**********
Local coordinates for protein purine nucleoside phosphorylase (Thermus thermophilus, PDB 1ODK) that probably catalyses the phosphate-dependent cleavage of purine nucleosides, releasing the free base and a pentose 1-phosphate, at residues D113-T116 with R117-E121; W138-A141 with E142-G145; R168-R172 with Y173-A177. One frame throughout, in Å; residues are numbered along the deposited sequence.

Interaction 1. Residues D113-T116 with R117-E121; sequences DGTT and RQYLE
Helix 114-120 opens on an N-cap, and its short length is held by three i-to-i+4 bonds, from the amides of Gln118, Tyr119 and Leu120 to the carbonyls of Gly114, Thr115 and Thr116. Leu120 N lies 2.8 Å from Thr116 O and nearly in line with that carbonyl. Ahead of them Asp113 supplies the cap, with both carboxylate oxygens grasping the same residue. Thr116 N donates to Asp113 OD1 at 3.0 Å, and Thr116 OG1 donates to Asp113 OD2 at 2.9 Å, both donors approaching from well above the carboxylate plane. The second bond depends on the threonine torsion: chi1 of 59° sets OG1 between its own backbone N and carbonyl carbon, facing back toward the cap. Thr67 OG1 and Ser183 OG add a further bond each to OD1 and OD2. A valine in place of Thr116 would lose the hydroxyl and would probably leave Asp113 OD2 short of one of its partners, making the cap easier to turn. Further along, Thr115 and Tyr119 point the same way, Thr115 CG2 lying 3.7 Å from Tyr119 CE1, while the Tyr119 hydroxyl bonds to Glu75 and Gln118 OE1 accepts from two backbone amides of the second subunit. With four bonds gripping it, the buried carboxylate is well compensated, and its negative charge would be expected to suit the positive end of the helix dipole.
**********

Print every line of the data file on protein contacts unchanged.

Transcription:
Local coordinates for protein purine nucleoside phosphorylase (Thermus thermophilus, PDB 1ODK) that probably catalyses the phosphate-dependent cleavage of purine nucleosides, releasing the free base and a pentose 1-phosphate, at residues D113-T116 with R117-E121; W138-A141 with E142-G145; R168-R172 with Y173-A177. One frame throughout, in Å; residues are numbered along the deposited sequence.

Interaction 1. Residues D113-T116 with R117-E121; sequences DGTT and RQYLE
Helix 114-120 opens on an N-cap, and its short length is held by three i-to-i+4 bonds, from the amides of Gln118, Tyr119 and Leu120 to the carbonyls of Gly114, Thr115 and Thr116. Leu120 N lies 2.8 Å from Thr116 O and nearly in line with that carbonyl. Ahead of them Asp113 supplies the cap, with both carboxylate oxygens grasping the same residue. Thr116 N donates to Asp113 OD1 at 3.0 Å, and Thr116 OG1 donates to Asp113 OD2 at 2.9 Å, both donors approaching from well above the carboxylate plane. The second bond depends on the threonine torsion: chi1 of 59° sets OG1 between its own backbone N and carbonyl carbon, facing back toward the cap. Thr67 OG1 and Ser183 OG add a further bond each to OD1 and OD2. A valine in place of Thr116 would lose the hydroxyl and would probably leave Asp113 OD2 short of one of its partners, making the cap easier to turn. Further along, Thr115 and Tyr119 point the same way, Thr115 CG2 lying 3.7 Å from Tyr119 CE1, while the Tyr119 hydroxyl bonds to Glu75 and Gln118 OE1 accepts from two backbone amides of the second subunit. With four bonds gripping it, the buried carboxylate is well compensated, and its negative charge would be expected to suit the positive end of the helix dipole.